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A 21-year-old leukemia patient underwent pioneering surgery in a Shanghai hospital Wednesday, when doctors transfused 30 milliliters of umbilical-cord blood donated by a Shanghai cord bank. Today they will transplant a batch of his father’s stem cells, which are an imperfect match.
This combination of umbilical-cord blood and half-matched stem cells can offer lifesaving transplant opportunities to many more patients than traditional methods, which require a perfect match between patient and donor, said doctors from Shanghai No. 1 People’s Hospital.
It will be a month before results of the transplant are determined.
About 40,000 to 50,000
Image by Jessica DeWinter via Flickr
“Stem cells are no longer only the future of aesthetic surgery, they are the present,” said Alessandro Gennai, an associate plastic surgeon at the European Academy of Facial Plastic Surgery (EAFPS). For the past year, Gennai has been using a modified technique used to preserve stem cells in lipofilling procedures. “I have already performed numerous operations, with excellent results and without side-effects,” said the surgeon from Bologna, “therefore I can say that lipofilling is the best solution for someone who wants to eliminate wrinkles before the summer. The procedure lasts 30
A team of John Hopkins University undergraduates say they have found a way to quickly and easily embed a person’s stem cells into surgical thread, a procedure they believe may help improve healing and prevent re-injury.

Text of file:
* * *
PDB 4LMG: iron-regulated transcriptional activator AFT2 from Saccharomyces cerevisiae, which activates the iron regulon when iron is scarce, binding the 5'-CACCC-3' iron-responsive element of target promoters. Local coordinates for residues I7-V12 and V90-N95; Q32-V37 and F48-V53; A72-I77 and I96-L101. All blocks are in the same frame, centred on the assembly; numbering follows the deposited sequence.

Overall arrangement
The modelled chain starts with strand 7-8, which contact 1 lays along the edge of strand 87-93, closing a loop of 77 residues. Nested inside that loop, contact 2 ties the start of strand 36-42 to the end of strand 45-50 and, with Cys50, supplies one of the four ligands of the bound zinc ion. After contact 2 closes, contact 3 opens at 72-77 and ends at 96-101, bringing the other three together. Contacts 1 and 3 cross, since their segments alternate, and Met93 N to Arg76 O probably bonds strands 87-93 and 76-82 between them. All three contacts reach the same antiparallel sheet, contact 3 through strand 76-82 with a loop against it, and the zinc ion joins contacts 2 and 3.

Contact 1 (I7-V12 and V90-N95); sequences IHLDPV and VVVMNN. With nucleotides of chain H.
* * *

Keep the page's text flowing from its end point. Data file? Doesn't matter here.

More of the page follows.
The 10 biomedical engineering students developed the procedure as part of a contest sponsored by a medical technology company trying to patent the concept as a way to help patients recover from major orthopedic injuries, such as ruptured ligaments and tendons.
“Using sutures that carry stems cells to the injury site would not change the way surgeons repair the injury,” student team leader Matt Rubashkin,
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British team pioneers reconstruction technique using enriched tissue
A remarkable reconstruction technique is being trialled by British surgeons, who are harvesting stem-cell-enriched fat from women’s bodies to plug the dip often left by breast cancer operations.
The procedure appears to restore the softness and suppleness of breast tissues, undoing the damage frequently caused by lumpectomy and radiotherapy. Early signs indicate that it also eases the considerable pain with which patients are often left after treatment.
More than 31,000 women a year in Britain with early-stage breast cancer undergo operations in which just the lump and a healthy margin of tissue
Ciaran Finn-Lynch, who became the first child in the world to undergo a groundbreaking trachea transplant in March this year, is set to return home to Northern Ireland.
Ciaran underwent the transplant, which involved the removal of his own trachea replaced by a donor windpipe, at Great Ormond Street Hospital. Doctors then used Ciaran’s own stem cells from inside his body to build up the donor windpipe and ensure the organ was not rejected.
Four weeks ago, doctors were able to describe the transplant as a success for the first time after proving vascular supply had returned to